SEBI Puts Brakes on Overseas ETF Investments by Mutual Funds

Mar 23, 2024

The Securities and Exchange Board of India (SEBI), the primary regulator of the Indian securities market, took a significant step on March 20, 2024 by directing the Association of Mutual Funds in India (AMFI) to curb fresh investments in overseas Exchange Traded Funds (ETFs) by mutual funds.

Overseas Investments and Limits

Mutual funds in India play a crucial role in channelling domestic savings towards productive investments. These investments can include domestic equities, debt instruments, and even overseas assets. The RBI, however, sets limitations on the total amount of money mutual funds can invest outside India. This overall limit currently stands at USD 7 billion.

Within this broader limit, SEBI has further established a separate ceiling of USD 1 billion specifically for investments in overseas ETFs. These ETFs are investment instruments listed on international exchanges that track a basket of underlying assets, such as stocks or bonds. By investing in overseas ETFs, mutual funds offer investors a convenient way to gain exposure to foreign markets and diversify their portfolios.

The Trigger: Nearing the Overseas ETF Limit

The recent directive from SEBI is a proactive measure to prevent a potential breach of the USD 1 billion limit for overseas ETF investments. Industry sources indicate a surge in investor interest in overseas ETFs, raising concerns about exceeding the prescribed limit in the near future. By halting fresh inflows, SEBI aims to ensure compliance with the regulatory framework and maintain a balanced approach to foreign investments.

There are, in fact, two different kinds of mutual fund schemes that make foreign exchange investments. One purchases overseas shares overseas, up to a USD 7 billion maximum. The other kind of fund which is a Fund of Funds scheme normally purchases ETF units overseas (up to a USD 1 billion maximum).

Fund houses accepting money in these Fund of Funds or ETFs that invest money in overseas ETFs will have to put a halt/stop to it. With effect from April 1, 2024, this directive attempts to uphold regulatory conformity with the Reserve Bank of India's (RBI) foreign investment limitations.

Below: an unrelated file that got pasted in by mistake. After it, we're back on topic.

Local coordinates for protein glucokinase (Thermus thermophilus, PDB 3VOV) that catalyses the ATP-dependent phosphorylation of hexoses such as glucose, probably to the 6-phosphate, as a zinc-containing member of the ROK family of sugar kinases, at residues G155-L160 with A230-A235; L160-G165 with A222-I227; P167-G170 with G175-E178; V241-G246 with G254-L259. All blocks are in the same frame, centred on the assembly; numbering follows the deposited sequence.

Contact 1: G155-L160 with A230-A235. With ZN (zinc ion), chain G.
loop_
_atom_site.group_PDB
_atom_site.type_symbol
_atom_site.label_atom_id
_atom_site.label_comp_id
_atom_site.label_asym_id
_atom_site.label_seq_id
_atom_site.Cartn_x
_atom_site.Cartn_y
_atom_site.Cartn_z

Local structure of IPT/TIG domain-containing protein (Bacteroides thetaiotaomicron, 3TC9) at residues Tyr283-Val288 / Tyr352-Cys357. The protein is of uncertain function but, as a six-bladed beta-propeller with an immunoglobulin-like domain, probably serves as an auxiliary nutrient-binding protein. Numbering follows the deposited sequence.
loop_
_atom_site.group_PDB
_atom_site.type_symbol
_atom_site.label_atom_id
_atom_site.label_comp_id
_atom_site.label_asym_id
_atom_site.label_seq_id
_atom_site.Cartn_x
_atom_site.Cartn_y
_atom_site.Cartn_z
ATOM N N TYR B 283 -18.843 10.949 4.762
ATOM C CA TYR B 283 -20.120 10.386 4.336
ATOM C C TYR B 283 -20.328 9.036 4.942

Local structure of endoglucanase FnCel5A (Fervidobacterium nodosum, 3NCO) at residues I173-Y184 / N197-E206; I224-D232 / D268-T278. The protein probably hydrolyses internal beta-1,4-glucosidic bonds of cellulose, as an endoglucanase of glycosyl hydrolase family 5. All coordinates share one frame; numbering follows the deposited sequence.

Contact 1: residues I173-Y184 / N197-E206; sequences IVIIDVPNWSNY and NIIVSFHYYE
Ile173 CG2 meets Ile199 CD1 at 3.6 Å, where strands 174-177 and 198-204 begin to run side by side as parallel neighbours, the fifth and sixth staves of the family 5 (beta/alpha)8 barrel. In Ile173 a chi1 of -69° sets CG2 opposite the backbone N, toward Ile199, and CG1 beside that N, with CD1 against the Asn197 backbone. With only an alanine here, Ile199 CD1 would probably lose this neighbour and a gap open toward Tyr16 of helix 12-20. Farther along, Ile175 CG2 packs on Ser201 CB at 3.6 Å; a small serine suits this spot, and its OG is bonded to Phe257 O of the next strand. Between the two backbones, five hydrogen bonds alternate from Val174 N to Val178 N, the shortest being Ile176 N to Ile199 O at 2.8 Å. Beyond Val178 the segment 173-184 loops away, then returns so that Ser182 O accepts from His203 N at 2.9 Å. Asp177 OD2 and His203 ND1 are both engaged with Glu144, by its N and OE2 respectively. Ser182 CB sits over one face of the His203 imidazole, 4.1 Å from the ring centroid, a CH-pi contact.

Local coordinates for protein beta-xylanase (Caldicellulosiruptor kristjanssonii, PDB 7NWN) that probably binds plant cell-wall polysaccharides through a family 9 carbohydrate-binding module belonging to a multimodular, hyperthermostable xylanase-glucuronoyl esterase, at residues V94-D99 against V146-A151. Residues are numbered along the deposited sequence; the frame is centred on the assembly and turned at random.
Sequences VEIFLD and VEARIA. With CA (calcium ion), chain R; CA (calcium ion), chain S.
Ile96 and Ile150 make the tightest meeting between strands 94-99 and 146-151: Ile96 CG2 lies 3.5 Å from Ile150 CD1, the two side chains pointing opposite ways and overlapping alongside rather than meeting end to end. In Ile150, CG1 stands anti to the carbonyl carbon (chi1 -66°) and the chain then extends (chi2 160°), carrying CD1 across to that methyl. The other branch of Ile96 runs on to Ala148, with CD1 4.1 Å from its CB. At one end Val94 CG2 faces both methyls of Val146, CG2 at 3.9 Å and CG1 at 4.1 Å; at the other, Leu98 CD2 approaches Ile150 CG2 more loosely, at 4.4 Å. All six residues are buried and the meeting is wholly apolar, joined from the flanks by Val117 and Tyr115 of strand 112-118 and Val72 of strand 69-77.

Depending on how near they are to reaching their upper limits when it comes to investing your money overseas, foreign mutual funds cease accepting money and resume accepting it. So far, the inflow of funds into these kinds of initiatives has been uneven.

Nippon India US Equity Opportunities, Nippon India Japan Equity, Nippon India Taiwan Equity, and Nippon India ETF Hang Seng BeES, the four Nippon India Mutual Fund funds, ceased accepting contributions on February 26. The Systematic Transfer Plans (STPs) and Systematic Investment Plans (SIPs) that are currently registered will remain in place; Nippon India Mutual Fund stated.

[Read: Is It Worthwhile Adding International Mutual Funds to an Investment Portfolio?]

While the immediate impact of SEBI's directive is clear, there are broader implications to consider:

  • The decision might limit investor options for geographically diversified portfolios.

  • This could prompt a re-evaluation of investment strategies and a renewed focus on domestic investment opportunities.

  • The mutual fund industry could explore alternative structures for offering exposure to foreign markets, potentially through actively managed funds that invest directly in overseas stocks.

The future course of action will likely depend on various factors, including market conditions, investor behaviour, and the RBI's stance on overall foreign investment limits for mutual funds. SEBI is expected to monitor the situation closely and make further adjustments if necessary.